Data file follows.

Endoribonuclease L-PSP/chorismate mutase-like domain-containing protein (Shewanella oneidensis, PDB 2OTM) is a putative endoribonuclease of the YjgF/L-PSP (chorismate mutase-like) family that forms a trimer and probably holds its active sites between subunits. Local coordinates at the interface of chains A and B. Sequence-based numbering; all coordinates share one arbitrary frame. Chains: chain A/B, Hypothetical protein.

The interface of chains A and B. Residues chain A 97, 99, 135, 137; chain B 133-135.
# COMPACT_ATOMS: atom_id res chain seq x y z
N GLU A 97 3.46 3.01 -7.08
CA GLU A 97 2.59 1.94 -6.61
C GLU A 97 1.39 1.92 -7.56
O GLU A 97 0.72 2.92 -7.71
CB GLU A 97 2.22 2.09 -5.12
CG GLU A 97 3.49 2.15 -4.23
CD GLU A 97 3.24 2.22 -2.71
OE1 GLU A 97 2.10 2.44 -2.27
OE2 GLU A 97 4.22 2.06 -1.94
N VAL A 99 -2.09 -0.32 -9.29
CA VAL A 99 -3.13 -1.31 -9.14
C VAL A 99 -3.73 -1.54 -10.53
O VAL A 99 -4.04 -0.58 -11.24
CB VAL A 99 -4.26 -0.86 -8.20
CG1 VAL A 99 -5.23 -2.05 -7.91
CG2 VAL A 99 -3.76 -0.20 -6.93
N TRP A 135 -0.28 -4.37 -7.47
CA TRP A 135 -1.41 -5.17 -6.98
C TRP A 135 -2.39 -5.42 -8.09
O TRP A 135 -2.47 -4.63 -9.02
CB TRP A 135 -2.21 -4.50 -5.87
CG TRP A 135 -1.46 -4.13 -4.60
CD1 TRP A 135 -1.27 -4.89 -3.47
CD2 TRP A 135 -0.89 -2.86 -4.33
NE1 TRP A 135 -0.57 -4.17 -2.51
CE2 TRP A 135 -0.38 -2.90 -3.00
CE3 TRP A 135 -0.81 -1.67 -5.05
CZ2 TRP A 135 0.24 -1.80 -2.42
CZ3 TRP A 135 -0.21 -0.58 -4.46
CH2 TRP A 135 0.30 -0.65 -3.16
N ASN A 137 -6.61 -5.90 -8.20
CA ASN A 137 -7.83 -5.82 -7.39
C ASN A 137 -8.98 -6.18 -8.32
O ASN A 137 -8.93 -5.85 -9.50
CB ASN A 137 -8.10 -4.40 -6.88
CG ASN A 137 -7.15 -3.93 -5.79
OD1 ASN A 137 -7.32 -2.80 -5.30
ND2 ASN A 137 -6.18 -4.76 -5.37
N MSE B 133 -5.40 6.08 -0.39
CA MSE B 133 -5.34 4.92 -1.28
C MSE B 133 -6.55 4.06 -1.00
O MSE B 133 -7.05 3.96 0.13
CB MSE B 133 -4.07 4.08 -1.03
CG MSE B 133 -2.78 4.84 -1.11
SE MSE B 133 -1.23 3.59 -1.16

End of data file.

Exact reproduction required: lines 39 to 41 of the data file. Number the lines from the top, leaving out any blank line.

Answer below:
CG ASN A 137 -7.15 -3.93 -5.79
OD1 ASN A 137 -7.32 -2.80 -5.30
ND2 ASN A 137 -6.18 -4.76 -5.37